On November 23, 1853 Harriet married William Carter. This gave her younger brother, Gabrial, a permanent home. Harriet had eight children. They all married and settled near St. George, Utah, except her three daughters. Harriet celebrated her 90th birthday on July 11, 1925 and five days later on the 16th she passed away, only ailing a half a day. At her death, she had eight children, 56 grandchildren and 59 great grandchildren.
Gabrial Utley left his sister’s home in July 1871 and went to Pine Valley to work. Here he met Sophia Burgess and they were married on January 1, 1872 at Pine Valley. They lived around Dixie a few years then settled permanently at Annabella, Sevier Co., Utah. Gabrial had a large family of nine sons and six daughters.
Harriet wrote of the difficult time in Winter Quarters:
“While here, a terrible misfortune befell our family. We all contracted the measles, except father. He took care of all of us. My mother, my only sister, and three of my brothers all died within six weeks of each other. My seven-year-old brother went first, Henry Lafayette; then my mother eleven days later, on the 14th of October. When she died, her last words were: “Samuel, keep the children in the Church.” James William Saunders, my oldest brother, went next; then seven days later, Jacob Jeffersen went on the 12th of November. My sister was dying six days later, and when she knew she was going, she said, “Oh father, I can’t die, I must stay and take care of my little sister.” She was sixteen years old. My youngest brother, Gabriel Marion, who was three years old, and myself who was twelve years old, also had the measles…we were the only ones that lived.’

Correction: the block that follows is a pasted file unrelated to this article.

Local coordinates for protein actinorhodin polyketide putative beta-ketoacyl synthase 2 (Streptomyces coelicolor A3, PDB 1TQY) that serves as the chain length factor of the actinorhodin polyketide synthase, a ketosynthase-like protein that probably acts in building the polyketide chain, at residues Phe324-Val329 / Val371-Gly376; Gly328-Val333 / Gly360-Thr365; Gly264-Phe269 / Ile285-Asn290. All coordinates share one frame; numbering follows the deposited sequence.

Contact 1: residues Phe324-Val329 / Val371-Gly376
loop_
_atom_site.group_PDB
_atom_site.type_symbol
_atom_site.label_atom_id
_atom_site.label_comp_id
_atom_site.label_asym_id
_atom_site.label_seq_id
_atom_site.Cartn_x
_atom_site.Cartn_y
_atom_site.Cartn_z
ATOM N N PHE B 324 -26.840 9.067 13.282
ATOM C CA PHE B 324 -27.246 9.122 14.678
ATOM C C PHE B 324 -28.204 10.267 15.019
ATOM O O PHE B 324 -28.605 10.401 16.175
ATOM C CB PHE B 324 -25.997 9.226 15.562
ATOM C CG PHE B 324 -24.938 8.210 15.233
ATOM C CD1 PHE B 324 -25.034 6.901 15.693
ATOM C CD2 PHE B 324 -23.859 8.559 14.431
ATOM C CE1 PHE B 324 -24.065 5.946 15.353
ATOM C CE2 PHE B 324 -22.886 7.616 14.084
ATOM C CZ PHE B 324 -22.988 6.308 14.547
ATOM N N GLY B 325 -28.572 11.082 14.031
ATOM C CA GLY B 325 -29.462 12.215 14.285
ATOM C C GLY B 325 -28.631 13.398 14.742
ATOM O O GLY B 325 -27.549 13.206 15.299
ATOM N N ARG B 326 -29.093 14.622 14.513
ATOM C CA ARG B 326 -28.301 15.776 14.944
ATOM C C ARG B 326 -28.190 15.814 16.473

“My father wrote back to Alabama, and told them of the family tragedy. One of my uncles wrote and asked for me and my brother to come and live with him and his wife, as he was well-to-do and wished to give us every opportunity. But they had not accepted the gospel. Father asked my if I would like to go, and I said, ‘Father, don’t you remember what mother said, ‘Keep the children in the church’?’ So we remained with father.’
Source: “Samuel Walton and Mariah Berry Utley,’ written by a granddaughter; “Harriet Temperance Utley,’ and “Gabriel Marion Utley,’ FamilySearch.org.